Age

Age Inequality in Wales

The Facts

Age discrimination, particularly prevalent in regards to children and young people as well older people, can affect people’s health and well-being and their quality of life. It can include the way that groups of people, both younger or older, are represented by media which can negatively influence the attitudes of the general public.

In Wales

The most recent census[1] tells us that there are 519,100 children aged 0-14 in Wales with a further 199,100 aged between 15 and 19.

The 211,900 people aged 19-24 mean that there are, in total, 930,100 children and young people in Wales.

Children and young people regularly experience discrimination because of their age, and are often excluded or under curfew from being in certain public spaces despite the protections offered with other forms of discrimination.

The census also shows that there are 562,400 people over the age of 64 (the traditional retirement age being 65 prior to the pension age reforms in 2011 which will be raise it to 67 by the year 2016)[2] living in Wales.

Retirement age is not the same as State Pension age, which can be between 61 and 68 depending on when someone was born and their gender. Anyone can carry on working past the State Pension age and they can’t be discriminated against for choosing to do so[3].

There are estimated to be 10.3 million people aged 65+ in the UK. This is an 80% increase since 1951[4].

It is predicted that one in three people in the UK will be over 60 by 2083. The number of people over 85 in the UK is forecast to double in the next 20 years and nearly treble in the next 30[5].

This is a concern because people above 65 years of age are more likely to suffer ill-health. For people aged 65 years or older, the most common health conditions are physical disability, frailty and sensory impairment, and mental health[6].

60% of older people in the UK agree that age discrimination exists in the daily lives of older people[7].

Know Your Rights

Unlawful age discrimination takes place when a person is treated less favourably because of their age without ‘objective justification’. The employer or service provider can only use the reason of ‘objective justification’; if they can demonstrate that less favourable treatment is proportionate to meet a legitimate aim[8].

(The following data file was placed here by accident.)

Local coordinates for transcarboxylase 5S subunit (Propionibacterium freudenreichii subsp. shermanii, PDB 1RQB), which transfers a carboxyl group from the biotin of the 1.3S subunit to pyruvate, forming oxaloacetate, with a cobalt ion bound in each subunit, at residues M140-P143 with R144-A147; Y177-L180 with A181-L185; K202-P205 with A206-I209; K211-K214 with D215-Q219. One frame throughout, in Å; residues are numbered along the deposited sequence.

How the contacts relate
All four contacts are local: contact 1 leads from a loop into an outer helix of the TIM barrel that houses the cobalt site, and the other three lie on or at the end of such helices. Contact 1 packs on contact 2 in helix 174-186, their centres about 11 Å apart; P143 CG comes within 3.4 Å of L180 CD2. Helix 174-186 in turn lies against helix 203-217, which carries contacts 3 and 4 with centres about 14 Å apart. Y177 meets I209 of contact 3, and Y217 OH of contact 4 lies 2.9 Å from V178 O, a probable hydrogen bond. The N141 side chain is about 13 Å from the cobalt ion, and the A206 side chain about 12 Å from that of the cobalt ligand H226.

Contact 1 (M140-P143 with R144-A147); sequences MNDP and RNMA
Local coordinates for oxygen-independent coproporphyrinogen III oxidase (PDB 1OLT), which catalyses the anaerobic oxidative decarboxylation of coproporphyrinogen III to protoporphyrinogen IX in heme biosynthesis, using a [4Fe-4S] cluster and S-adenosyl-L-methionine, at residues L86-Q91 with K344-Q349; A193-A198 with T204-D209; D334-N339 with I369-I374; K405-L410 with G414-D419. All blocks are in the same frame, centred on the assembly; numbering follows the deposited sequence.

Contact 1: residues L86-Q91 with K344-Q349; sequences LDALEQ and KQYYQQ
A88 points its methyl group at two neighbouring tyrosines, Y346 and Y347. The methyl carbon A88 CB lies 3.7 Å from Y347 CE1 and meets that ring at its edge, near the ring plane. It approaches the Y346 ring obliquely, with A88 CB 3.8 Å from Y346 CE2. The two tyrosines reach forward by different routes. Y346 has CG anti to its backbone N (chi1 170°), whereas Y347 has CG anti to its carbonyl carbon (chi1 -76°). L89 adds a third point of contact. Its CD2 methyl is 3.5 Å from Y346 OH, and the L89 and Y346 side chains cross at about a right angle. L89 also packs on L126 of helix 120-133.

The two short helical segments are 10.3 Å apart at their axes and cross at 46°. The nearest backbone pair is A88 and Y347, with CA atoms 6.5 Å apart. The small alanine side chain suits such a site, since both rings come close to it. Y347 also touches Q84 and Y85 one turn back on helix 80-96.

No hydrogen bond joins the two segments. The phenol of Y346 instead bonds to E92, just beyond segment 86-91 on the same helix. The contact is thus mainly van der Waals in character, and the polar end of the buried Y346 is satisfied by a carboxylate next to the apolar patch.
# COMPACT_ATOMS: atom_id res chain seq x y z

Age discrimination applies to someone who is in or is seeking employment; vocational training, further education or higher education. It can also apply when you access services and goods. However, legitimate reasons for age discrimination can be lawful when providing services, for example the requirement to provide proof of age when purchasing alcohol or cigarettes[9].

It is unlawful because of age to:

  • Discriminate directly against anyone – that is, to treat them less favourably than others because of their actual or perceived age, or because they associate with someone of a particular age unless it can be objectively justified
  • Discriminate indirectly against anyone – that is, to apply a criterion, provision or practice which disadvantages people of a particular age unless it can be objectively justified
  • Subject someone to harassment related to age
  • Victimise someone because they have made or intend to make a complaint or allegation or have given or intend to give evidence in relation to a complaint of discrimination because of age
  • Discriminate against someone, in certain circumstances, after the working relationship has ended, unless objectively justified
  • Compulsorily retire an employee unless it can be objectively justified[8].


References:

  1. ONS Crown. 2011 Census First Release.
  2. Gov.uk website. Retirement age.
  3. House of Commons Library. Population ageing: statistics.
  4. Age UK London. Key stats.
  5. NHS Choices. Health checks for the over-65s.
  6. Age UK. Later Life in the United Kingdom, August 2013.
  7. A guide for employers and employees – Age and the workplace.
  8. Citizens Advice Bureau. Age discrimination – when discrimination is allowed in the provision of goods or services.